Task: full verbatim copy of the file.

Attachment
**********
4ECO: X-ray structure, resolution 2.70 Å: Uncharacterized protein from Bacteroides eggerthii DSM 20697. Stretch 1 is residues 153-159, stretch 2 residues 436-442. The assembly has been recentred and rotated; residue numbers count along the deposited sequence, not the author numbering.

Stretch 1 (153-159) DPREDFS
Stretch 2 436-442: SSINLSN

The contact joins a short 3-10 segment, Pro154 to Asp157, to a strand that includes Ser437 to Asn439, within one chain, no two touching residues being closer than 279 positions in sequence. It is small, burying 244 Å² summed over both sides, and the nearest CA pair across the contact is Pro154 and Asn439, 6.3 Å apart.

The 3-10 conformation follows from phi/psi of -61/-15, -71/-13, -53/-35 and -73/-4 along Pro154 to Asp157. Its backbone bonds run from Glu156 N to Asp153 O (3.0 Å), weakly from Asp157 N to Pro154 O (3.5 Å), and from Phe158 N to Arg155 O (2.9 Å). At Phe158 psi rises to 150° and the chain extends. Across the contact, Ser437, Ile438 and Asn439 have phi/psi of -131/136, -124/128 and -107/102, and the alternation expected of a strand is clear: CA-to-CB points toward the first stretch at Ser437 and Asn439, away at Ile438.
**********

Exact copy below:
4ECO: X-ray structure, resolution 2.70 Å: Uncharacterized protein from Bacteroides eggerthii DSM 20697. Stretch 1 is residues 153-159, stretch 2 residues 436-442. The assembly has been recentred and rotated; residue numbers count along the deposited sequence, not the author numbering.

Stretch 1 (153-159) DPREDFS
Stretch 2 436-442: SSINLSN

The contact joins a short 3-10 segment, Pro154 to Asp157, to a strand that includes Ser437 to Asn439, within one chain, no two touching residues being closer than 279 positions in sequence. It is small, burying 244 Å² summed over both sides, and the nearest CA pair across the contact is Pro154 and Asn439, 6.3 Å apart.

The 3-10 conformation follows from phi/psi of -61/-15, -71/-13, -53/-35 and -73/-4 along Pro154 to Asp157. Its backbone bonds run from Glu156 N to Asp153 O (3.0 Å), weakly from Asp157 N to Pro154 O (3.5 Å), and from Phe158 N to Arg155 O (2.9 Å). At Phe158 psi rises to 150° and the chain extends. Across the contact, Ser437, Ile438 and Asn439 have phi/psi of -131/136, -124/128 and -107/102, and the alternation expected of a strand is clear: CA-to-CB points toward the first stretch at Ser437 and Asn439, away at Ile438.